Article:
Cat Vaccinations 101: Everything You Need to Know
When it comes to cat vaccinations, you can’t just give all cats the same shots. You may hear conflicting opinions about what your cat needs and what will keep your furry friend safe from disease. This can be confusing, especially if you’re a new cat parent. With that in mind, we’ve put together a short guide on cat vaccinations.
Which cat vaccinations are necessary?
Most cats are going to benefit from a few standard vaccinations. However there may be some instances where your cat will need additional vaccinations or instances where the cat may be allergic to a specific vaccination.
In general, though, your cat will need rabies and FVRCP vaccines. The rabies shots are required annually, but also need to be administered at 14-16 weeks and as a one-year booster.
The FVRCP vaccine is a combination vaccine that treats a variety of diseases, such as feline viral rhinotracheitis, feline panleukopenia, and feline calicivirus. This vaccine will need to be administered four times in the first year of life and then again at the three-year mark.
These are your cat’s core vaccines, and there are non-core vaccines as well, which won’t be as necessary but which many cats should get. These are feline leukemia virus, chlamydophila felis, and bordetella bronchiseptica. Cats will only need these in certain circumstances, and your vet will assess your cat’s risk of contracting these diseases and needing to be vaccinated against them. Talk to your vet to find out specifically what your cat needs, or you can find out more about the subject here.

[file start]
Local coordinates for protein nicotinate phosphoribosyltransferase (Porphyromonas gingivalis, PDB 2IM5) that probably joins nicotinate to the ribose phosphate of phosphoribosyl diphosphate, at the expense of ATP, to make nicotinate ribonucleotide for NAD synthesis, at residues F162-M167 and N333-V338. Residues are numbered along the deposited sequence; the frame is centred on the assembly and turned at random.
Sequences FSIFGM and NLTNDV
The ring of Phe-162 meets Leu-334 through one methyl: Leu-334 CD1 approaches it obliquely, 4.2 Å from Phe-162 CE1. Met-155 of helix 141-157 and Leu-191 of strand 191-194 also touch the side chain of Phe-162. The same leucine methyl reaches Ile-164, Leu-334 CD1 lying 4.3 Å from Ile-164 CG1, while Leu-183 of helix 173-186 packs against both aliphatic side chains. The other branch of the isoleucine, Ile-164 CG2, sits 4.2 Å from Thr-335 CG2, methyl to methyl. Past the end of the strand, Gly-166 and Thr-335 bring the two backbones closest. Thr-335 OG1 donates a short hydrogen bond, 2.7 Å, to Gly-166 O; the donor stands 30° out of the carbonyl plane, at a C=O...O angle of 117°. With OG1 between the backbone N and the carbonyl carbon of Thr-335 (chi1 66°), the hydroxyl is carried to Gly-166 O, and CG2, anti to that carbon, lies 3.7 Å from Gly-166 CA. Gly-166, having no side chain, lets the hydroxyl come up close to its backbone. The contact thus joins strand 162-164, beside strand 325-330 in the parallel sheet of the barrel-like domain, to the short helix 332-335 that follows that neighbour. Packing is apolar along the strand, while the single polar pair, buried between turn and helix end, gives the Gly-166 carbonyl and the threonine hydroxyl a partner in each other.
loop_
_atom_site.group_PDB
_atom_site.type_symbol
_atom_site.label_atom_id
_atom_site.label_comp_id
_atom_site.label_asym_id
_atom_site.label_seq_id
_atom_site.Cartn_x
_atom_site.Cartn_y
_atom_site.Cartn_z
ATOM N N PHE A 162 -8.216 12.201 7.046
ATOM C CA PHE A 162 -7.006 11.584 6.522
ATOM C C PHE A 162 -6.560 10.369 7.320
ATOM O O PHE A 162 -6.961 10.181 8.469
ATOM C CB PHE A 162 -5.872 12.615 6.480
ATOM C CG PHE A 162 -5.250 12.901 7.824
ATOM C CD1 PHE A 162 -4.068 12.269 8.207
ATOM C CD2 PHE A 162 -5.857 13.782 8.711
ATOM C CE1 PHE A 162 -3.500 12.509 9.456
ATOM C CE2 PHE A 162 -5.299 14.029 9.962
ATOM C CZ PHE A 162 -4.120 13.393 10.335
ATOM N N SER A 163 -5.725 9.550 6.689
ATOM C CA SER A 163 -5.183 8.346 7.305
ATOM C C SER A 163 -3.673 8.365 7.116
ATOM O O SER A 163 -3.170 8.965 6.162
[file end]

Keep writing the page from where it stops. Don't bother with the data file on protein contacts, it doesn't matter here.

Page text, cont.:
While vaccines are invaluable for keeping your cat safe and free from disease, there are also some associated risks that you should know about. This is true of any vaccine, and the most common risk is that there will be a mild reaction or side effect. Your cat may have an allergic reaction to the vaccine (rare) or may suffer from mild symptoms of whatever disease the cat is being vaccinated against fairly common).
Cats in poor health are more likely to have an adverse reaction to vaccinations, and your cat can assess how much of a risk your cat is for something like that to occur. Cats may feel lethargic or have a low appetite for a few days after the vaccine. After all, their immune system will be working overtime to combat the small virus in their body, and that can take a toll on their energy levels and mood. Your cat may not be quite himself for a short while, but this should pass quickly. If you think that your cat is experiencing severe side effects or symptoms following a vaccination, then you should let your veterinarian know as soon as possible.
All this aside, the risks associated with rabies and FVRCP are fatal, and much worse than an allergy or reaction to the vaccination itself.
Cat vaccines and the law
You might be wondering if there is a state law that requires cat vaccines. Most states do not have some laws pertaining to vaccinating cats, though any veterinarian will tell you that vaccinations are recommended.
In the majority of states, there is a minimum required age that cats will have to get their vaccinations. That tends to be between three and six months of age. Check your local laws to see how they apply to you. You will also find that your veterinarian will know what the local laws are and will make recommendations that line up with the local laws. If you adopt a cat, be sure she is all up to date on her vaccinations.
Even if a vaccination is not required by law where you live, you should still consider getting your cat vaccinated. Cats that have their vaccines at the recommended age will live longer and healthier and be less likely to contract common diseases. Talk to your vet about which vaccines are recommended for your area, as there may be specific diseases your cat needs to be vaccinated against where you live.
Keep your cat safe
We all care for and love our animals, so we’ll do anything to keep them safe. If you want your pet to be as healthy and safe as possible, make sure you give him or her the required and recommended vaccines as soon as possible. This protects your cat, other animals your cat comes into contact with, and the people who interact with your furry friend, too.